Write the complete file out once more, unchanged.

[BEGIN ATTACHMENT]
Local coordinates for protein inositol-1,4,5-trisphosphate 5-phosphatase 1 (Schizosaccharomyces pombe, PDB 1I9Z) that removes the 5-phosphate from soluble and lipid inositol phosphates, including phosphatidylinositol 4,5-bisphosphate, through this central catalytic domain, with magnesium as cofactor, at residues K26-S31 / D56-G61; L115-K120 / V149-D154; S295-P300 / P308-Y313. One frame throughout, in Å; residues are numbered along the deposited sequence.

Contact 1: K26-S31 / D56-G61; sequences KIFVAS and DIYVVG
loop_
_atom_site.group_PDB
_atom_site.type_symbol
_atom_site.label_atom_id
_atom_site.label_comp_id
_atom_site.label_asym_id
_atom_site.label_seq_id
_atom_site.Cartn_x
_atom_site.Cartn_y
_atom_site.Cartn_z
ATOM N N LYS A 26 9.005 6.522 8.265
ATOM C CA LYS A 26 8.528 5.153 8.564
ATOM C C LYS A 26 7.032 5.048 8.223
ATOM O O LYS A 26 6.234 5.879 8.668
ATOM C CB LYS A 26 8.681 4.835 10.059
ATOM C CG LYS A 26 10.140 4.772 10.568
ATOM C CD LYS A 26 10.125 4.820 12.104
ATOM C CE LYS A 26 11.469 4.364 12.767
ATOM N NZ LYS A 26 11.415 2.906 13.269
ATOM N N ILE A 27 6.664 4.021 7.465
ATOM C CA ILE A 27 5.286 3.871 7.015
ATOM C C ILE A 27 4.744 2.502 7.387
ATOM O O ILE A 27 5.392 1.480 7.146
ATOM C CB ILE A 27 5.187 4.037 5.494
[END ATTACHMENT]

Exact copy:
Local coordinates for protein inositol-1,4,5-trisphosphate 5-phosphatase 1 (Schizosaccharomyces pombe, PDB 1I9Z) that removes the 5-phosphate from soluble and lipid inositol phosphates, including phosphatidylinositol 4,5-bisphosphate, through this central catalytic domain, with magnesium as cofactor, at residues K26-S31 / D56-G61; L115-K120 / V149-D154; S295-P300 / P308-Y313. One frame throughout, in Å; residues are numbered along the deposited sequence.

Contact 1: K26-S31 / D56-G61; sequences KIFVAS and DIYVVG
loop_
_atom_site.group_PDB
_atom_site.type_symbol
_atom_site.label_atom_id
_atom_site.label_comp_id
_atom_site.label_asym_id
_atom_site.label_seq_id
_atom_site.Cartn_x
_atom_site.Cartn_y
_atom_site.Cartn_z
ATOM N N LYS A 26 9.005 6.522 8.265
ATOM C CA LYS A 26 8.528 5.153 8.564
ATOM C C LYS A 26 7.032 5.048 8.223
ATOM O O LYS A 26 6.234 5.879 8.668
ATOM C CB LYS A 26 8.681 4.835 10.059
ATOM C CG LYS A 26 10.140 4.772 10.568
ATOM C CD LYS A 26 10.125 4.820 12.104
ATOM C CE LYS A 26 11.469 4.364 12.767
ATOM N NZ LYS A 26 11.415 2.906 13.269
ATOM N N ILE A 27 6.664 4.021 7.465
ATOM C CA ILE A 27 5.286 3.871 7.015
ATOM C C ILE A 27 4.744 2.502 7.387
ATOM O O ILE A 27 5.392 1.480 7.146
ATOM C CB ILE A 27 5.187 4.037 5.494